Vendor Collusion: This is probably the most common form of theft in the restoration industry and is typically committed by project managers or superintendents who run multiple jobs. Typically, this occurs when a project manager gets kickbacks from subcontractors in the form of cash or services to be applied to the project manager’s home or side jobs. A devious project manager will take the construction budget given to him and allow his subs to charge as much as they want as long as the job is still marginally profitable. If the sub takes too much and the job becomes a loser, he knows the owners or management staff will look deeper into the job to try and find out why it didn’t make money. Here are some tips to help avoid this from happening:

  • Watch your job costing and budgets like a hawk
  • Require more than one sub bid for every trade
  • Rotate subcontractors so the same sub doesn’t get all the work
  • Periodically spot check sub bids, especially large dollar contracts
  • Set profit minimum thresholds and offer profit sharing incentives for jobs that make great profit margins. If profit sharing is spread out to the project manager, superintendents, estimator, and salesperson, there will be a far greater level of accountability since everyone involved will have a stake in the game.
  • Do peer review of job budgets with the estimators and production staff
  • Hold the subcontractors legally accountable in your subcontractor agreements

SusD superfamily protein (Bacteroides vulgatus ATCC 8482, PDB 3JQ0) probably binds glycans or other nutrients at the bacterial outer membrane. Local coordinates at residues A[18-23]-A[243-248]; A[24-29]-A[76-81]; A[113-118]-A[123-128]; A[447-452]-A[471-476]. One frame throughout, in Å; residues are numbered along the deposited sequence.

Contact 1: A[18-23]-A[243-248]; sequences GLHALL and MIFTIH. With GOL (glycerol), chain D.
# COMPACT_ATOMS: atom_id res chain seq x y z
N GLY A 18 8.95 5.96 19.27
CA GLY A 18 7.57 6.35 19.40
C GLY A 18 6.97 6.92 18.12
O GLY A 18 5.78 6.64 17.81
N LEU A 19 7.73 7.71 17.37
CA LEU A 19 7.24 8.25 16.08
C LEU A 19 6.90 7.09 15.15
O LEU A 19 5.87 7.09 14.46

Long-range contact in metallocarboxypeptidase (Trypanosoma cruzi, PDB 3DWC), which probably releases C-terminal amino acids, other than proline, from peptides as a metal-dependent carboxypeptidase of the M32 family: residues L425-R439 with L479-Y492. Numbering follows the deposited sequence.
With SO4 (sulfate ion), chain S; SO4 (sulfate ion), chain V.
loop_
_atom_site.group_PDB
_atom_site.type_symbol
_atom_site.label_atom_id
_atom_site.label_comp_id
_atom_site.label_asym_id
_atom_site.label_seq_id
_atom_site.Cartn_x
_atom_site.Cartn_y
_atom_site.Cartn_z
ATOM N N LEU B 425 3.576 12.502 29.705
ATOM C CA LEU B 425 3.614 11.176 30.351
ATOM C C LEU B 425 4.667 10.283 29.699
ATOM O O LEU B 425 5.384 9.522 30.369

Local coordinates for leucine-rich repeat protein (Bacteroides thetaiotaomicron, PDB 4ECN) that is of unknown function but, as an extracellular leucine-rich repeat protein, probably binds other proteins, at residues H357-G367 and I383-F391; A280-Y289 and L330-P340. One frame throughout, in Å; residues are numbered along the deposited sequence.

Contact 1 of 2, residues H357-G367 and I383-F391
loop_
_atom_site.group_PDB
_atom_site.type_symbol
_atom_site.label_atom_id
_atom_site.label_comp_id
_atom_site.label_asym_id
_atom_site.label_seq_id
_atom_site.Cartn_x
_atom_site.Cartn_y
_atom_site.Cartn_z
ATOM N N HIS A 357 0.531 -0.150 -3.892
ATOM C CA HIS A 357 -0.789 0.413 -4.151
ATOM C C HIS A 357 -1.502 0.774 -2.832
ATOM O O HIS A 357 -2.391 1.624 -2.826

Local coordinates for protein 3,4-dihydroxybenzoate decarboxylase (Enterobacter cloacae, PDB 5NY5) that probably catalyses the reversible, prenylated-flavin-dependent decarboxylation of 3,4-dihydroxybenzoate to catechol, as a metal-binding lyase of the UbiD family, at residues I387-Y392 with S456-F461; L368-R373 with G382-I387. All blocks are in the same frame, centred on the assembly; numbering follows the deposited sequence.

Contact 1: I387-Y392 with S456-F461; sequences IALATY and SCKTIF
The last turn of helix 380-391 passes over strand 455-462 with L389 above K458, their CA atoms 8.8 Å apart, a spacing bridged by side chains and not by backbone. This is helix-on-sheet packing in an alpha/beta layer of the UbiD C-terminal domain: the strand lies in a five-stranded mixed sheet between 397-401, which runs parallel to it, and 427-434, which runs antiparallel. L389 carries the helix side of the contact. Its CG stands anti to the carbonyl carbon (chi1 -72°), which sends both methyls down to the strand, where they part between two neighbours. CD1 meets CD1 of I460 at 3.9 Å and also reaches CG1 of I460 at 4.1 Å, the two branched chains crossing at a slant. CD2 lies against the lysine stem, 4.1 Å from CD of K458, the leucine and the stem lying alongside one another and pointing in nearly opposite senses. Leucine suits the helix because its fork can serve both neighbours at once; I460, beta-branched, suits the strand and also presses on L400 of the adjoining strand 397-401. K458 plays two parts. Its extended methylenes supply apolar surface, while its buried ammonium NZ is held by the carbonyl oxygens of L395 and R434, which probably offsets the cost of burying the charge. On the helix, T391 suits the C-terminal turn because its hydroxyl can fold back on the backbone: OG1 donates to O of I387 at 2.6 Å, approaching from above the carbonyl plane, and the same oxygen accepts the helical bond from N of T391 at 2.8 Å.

woman and man at desk

Client Piracy: I left the worst one for last and this can wipe out a company faster than any of the previous issues mentioned. Client piracy is usually perpetrated by employees who make close relationships with adjusters, property managers, agents, or other key sources of work. Salespeople, estimators, and project managers are often the ones in the best position to steal clients and this often happens when a disgruntled employee wants to start his or her own restoration business or take business to a competitor for better compensation.

Here are a few tips to help prevent this from happening:

  • Select and vet your employees very carefully! Do extensive background checks and drug screening, get industry references, verify the information on resumes, and do your homework.
  • Set up compensation strategies to reward hard working salespeople, estimators, and project managers. Keep in mind that salespeople bring in the work, estimators get the dollars to do the work, and project managers make sure the work is profitable. Without each of them working together in harmony, you won’t have a business for very long.